TABLE 1. Contributions of physical stimulus features to single-trial ERP variability.

Hypothesis Testing

Table 2 presents and Figure 2 illustrates the main results of this paper. The table lists findings from the repeated measures ANOVAs of ERP amplitudes pruned of perceptual confounds. The results pattern was coherent with our hypothesis. The affective modulation of EPN remained completely independent of the task manipulation while P3 and SW amplitudes were determined by both affective category and intentionality in additive and interactive manner, respectively.


TABLE 2. Affective category and intentionality effects on ERP amplitudes.

The absence of main as well as interactive task effects on EPN amplitudes suggests that the emotional modulations of this component were essentially identical in intentional and unintentional affect conditions (see Figure 2B). In both conditions, the erotic category elicited more negativity than any other stimulus type (p < 0.001) while both negative categories also exceeded the lowest EPN amplitude level shared by neutral and pleasant stimuli (p < 0.01). This pattern cannot be easily explained by either the valence or arousal dimension – no significant correlations were found between EPN amplitudes and self-reported valence (r = 0.04, p = 0.45) as well as arousal ratings (r = -0.06, p = 0.25, n = 395).

The affective modulation of the P3-like early LPP (see Figure 2C) was similar to that of the EPN in the sense that the erotic category again exceeded all others (p < 0.001). However, in this component only aversive images rather than all negative stimuli differed from neutral and pleasant pictures (p < 0.001). The correlations with ratings revealed that P3 amplitudes had a weak negative relationship with valence (r = -0.14, p < 0.01) and a positive one with arousal (r = 0.11, p < 0.05, n = 395). P3 was also the first component to be sensitive to intentionality. Specifically, task-relevance of affective meaning increased P3 amplitudes in response to all pictures, including neutral ones. This pattern implies that the P3 was enhanced additively by affective stimulus features and the top-down intention to process them.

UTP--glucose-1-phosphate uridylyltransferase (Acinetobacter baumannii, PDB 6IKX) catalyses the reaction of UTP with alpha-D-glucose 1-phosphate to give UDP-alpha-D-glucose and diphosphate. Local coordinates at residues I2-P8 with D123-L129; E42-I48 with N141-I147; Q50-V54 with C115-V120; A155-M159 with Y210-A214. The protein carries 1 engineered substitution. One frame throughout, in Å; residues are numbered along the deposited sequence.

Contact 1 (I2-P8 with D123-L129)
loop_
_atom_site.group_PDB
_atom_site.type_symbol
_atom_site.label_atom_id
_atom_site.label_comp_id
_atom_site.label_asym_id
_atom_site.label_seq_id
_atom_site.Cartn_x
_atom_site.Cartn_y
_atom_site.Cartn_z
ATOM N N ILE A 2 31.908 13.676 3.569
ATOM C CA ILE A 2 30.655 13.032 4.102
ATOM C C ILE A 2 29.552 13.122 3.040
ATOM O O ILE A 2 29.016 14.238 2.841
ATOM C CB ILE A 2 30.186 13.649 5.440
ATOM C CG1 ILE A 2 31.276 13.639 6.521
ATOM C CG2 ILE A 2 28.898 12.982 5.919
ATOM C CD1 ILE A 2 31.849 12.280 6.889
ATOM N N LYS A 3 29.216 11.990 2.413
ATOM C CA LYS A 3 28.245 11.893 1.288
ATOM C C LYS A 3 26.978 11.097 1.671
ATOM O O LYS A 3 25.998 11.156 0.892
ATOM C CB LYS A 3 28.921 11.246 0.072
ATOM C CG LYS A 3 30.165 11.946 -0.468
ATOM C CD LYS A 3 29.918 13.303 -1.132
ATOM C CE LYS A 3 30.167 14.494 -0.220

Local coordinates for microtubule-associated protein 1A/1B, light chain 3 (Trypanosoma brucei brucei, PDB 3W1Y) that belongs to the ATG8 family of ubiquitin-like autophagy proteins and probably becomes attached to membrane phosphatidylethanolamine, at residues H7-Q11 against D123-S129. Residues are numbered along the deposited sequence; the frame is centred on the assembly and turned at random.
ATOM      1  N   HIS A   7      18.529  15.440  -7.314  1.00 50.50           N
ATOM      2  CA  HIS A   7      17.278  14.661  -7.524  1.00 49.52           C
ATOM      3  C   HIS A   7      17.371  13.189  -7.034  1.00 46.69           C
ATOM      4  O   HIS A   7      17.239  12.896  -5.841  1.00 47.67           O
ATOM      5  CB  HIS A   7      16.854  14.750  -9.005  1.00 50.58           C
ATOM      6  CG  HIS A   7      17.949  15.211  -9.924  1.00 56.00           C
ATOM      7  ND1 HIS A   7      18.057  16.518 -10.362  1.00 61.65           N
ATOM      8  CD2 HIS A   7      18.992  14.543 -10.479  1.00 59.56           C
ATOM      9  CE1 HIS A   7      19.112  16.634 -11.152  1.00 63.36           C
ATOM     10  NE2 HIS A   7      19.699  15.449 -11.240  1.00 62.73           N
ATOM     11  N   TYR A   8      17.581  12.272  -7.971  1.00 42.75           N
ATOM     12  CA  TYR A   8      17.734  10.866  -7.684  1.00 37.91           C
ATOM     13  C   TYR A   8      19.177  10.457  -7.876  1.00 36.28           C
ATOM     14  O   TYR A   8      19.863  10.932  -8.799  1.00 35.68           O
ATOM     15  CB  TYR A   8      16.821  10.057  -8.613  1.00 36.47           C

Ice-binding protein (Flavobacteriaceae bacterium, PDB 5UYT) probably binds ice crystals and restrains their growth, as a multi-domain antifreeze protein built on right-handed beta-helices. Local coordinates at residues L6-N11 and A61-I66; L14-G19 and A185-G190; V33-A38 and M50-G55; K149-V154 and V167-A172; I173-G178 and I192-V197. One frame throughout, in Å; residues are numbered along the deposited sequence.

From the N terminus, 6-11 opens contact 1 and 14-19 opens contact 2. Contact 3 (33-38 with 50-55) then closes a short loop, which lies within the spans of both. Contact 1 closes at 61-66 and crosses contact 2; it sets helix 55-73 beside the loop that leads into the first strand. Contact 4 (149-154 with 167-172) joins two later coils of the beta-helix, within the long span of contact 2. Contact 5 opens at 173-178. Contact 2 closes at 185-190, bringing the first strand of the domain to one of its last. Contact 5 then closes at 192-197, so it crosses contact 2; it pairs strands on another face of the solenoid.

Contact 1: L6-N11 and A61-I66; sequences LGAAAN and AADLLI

Finally, the SW portion of the LPP exhibited yet another affective sensitivity pattern (see Figure 2D) whereby most stimulus categories differed significantly from each other (p < 0.05) with only aversive and erotic images sharing the highest response level (p = 0.18). Like the P3, the SW amplitudes were somewhat related to self-reported arousal (r = 0.12, p < 0.05) and to lesser extent valence (r = -0.09, p = 0.07, n = 395). The intentionality manipulation meanwhile had an interactive effect on SW amplitudes. The two conditions were matched in terms of responses to neutral images (p = 1.00), differed only on trend level for both types of low arousal images (p > 0.23) and approached or reached significant differences for high arousal stimuli (p = 0.07 for aversive and p < 0.001 for erotic). In short, the magnitude of the intentionality effect on SW was roughly proportional with the arousal levels of stimulus categories. This observation suggests that bottom-up and top-down prioritization signals became integrated during the SW window – the extent to which stimuli received additional processing resources when emotions were task-relevant, was modulated by the inherent affective relevance of the images. This dynamics inevitably resulted in slightly different affective modulations within each condition. Most pair-wise differences were significant in both conditions (p < 0.05). However, aversive and erotic images elicited similar power levels (p = 0.17) in the affective but not in the non-affective condition. Meanwhile neutral images did not differ from pleasant ones and the latter from unpleasant ones (p > 0.47) in the non-affective but not in the affective task.